REVIEW: Brewster’s Millions [1945]

Score: 5/10 | ★ ★

Rating: Approved | Runtime: 79 minutes | Release Date: April 7th, 1945 (USA)
Studio: United Artists
Director(s): Allan Dwan
Writer(s): Sig Herzig, Charles Rodgers & Wilkie C. Mahoney /
Winchell Smith & Byron Ongley (stage play) / George Barr McCutcheon (novel)

“A few days or thereabouts”

It just goes to show how little I know that I found myself utterly perplexed after seeing a Brewster’s Millions film still in black and white and without Richard Pryor. Further than that: I not only didn’t know the comedian’s starring vehicle was a remake, I had no clue just how many adaptations there were of George Barr McCutcheon‘s novel. There’s a ton, all seemingly predating this one from director Allan Dwan that appears to be the second best known behind Pryor’s romp (which I haven’t seen). I shouldn’t have been surprised considering how perfectly suited to comedy the premise is. It’s amazing no one else has remade it in the thirty years since that last iteration. Money is inherently cruel, unusual, and definitely ripe for social commentary.

Unfortunately, Dwan’s version forgets about this last part. He and his trio of screenwriters do a great job setting things up, though: Monty Brewster (Dennis O’Keefe) is a WWII war hero just discharged and ready to marry his sweetheart Peggy Gray (Helen Walker) after two years apart. They aren’t rich and Monty will need to find a job, but they’re so happy that their love reverberates off the screen. So the arrival of a gentleman on behalf of two high-powered lawyers claiming Brewster is set to inherit a million dollars or more from a relative he can’t even think of to have it only makes the reunion more special. The prospect of wealth doesn’t change them yet, but their minds definitely stray from those initial, immediate wedding plans.

The rules set forth do bring change, but not how you’d think. The stipulation for receiving a now declared eight million is that Monty must spend one million of it in the two months before his thirtieth birthday. He can’t simply donate it or gift it or burn it for that matter. He can’t tell loved ones or friends to help either. In fact, he can’t have any assets to his name by the end of those sixty days at all. Failure to follow these terms results in forfeiting the balance of the million received and the seven in waiting. So while he runs around like a chicken with his head cut off spending, spending, and spending, those surrounding him see change despite there not actually being any.

It’s a brilliant situational farce supplying hilarious laughter once we see how hard it is to lose so much money while also procuring the necessary receipts to prove it was all written off as loss. He throws extravagant parties that put his name in the rags, creates a business to employ everyone he can at salaries way beyond their worth, and starts dumping the rest into bad stocks and gambling bets. Call it karma or bad luck, but sometimes it’s when you try your hardest that the opposite of your goals come true. At one point everything he does to the chagrin of Peggy and best buds Hacky Smith (Joe Sawyer) and Nopper Harrison (Herbert Rudley) that should turn his money to ash instead spins it into gold.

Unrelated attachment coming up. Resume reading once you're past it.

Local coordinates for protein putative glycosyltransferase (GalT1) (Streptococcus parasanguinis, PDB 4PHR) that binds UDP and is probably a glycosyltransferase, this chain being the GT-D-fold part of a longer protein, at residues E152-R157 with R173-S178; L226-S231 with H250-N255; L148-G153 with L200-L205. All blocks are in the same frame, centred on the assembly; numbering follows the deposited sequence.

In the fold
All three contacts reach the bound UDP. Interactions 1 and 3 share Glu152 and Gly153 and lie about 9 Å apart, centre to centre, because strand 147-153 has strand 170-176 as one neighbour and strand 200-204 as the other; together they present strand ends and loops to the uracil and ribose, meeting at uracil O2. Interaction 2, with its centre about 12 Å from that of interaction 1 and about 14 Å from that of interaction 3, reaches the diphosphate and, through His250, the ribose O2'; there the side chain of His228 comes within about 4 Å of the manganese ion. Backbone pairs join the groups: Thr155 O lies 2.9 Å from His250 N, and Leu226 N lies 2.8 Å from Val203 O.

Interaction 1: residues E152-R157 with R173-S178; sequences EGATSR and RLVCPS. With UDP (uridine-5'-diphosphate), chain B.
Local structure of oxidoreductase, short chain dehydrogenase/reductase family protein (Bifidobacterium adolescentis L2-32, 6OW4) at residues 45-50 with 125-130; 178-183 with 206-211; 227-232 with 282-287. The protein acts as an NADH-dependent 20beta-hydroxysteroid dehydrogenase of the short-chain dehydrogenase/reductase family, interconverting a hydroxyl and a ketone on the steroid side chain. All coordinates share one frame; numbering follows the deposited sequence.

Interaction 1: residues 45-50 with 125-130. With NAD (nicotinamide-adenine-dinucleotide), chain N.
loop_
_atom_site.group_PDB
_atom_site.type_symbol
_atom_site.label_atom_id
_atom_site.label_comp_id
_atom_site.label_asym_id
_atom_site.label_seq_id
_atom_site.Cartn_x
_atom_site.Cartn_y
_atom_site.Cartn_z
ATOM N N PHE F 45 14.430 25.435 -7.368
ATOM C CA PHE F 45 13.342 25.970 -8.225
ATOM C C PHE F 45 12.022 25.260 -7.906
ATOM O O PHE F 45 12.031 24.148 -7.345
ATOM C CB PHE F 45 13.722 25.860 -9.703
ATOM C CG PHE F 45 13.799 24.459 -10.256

O’Keefe delivers a memorably batty performance attempting to play the ostentatious playboy while retaining the relationships with those who know he’s anything but. It’s tough when the leeches loving every minute of his spending spree like “artists” Mikhail Mikhailovich (Mischa Auer) and Trixie Summer (June Havoc) or debutante Barbara Drew (Gail Patrick)—despite their innocent, non-malicious intent—make it impossible to see his true self beneath the cultivated façade. So we revel in the absurdity of his predicament and giggle each time the trust’s lawyer (John Litel‘s Swearengen Jones) hangs-up on Monty’s calls of bewildered frustration at how hard it’s been and how his life is going to shambles. We wait for the moment that sadly never arrives when Brewster must redeem himself in his loved ones’ eyes.

This is Dwan and company supplying all build-up and no pay-off. Maybe this simply proves that the story hasn’t aged well, but I like there to be consequences to actions put onscreen. As is, the whole film serves as a MacGuffin to make us laugh at a reasonably compassionate and generous man in love who risks everything for the promise of wealth. We assume he’s worthy of the spoils by the brief exposition of heroism and kindness, but who’s to say he hasn’t really changed? Why should we, let alone those closest to him in the film, forgive him for what he’s done in the moment? I guess you could chalk it up to showing how we’re all greedy and blind, but that’s too convenient.

If that were the case Peggy, Hacky, and Nopper would have been caricatured with wide-eyes and goofy grins like Gray family butler Jackson (Eddie ‘Rochester’ Anderson). Here’s a character painted strictly for comic relief. Whether the role is racist or not doesn’t stop him from being the most authentic of the bunch enjoying the ride alongside Monty while caring less about the consequences. He’s less greedy than a junkie following his friend’s live-fast attitude. Jackson therefore fits the story’s slightness to merely end with a clean, unearned slate. Conversely, the others are too preoccupied with Monty’s wellbeing to work within that context. Their hate must increase because of the ruse. Without that Brewster’s Millions is just a light-hearted escape. While hilarious, this attitude squanders its immense potential.

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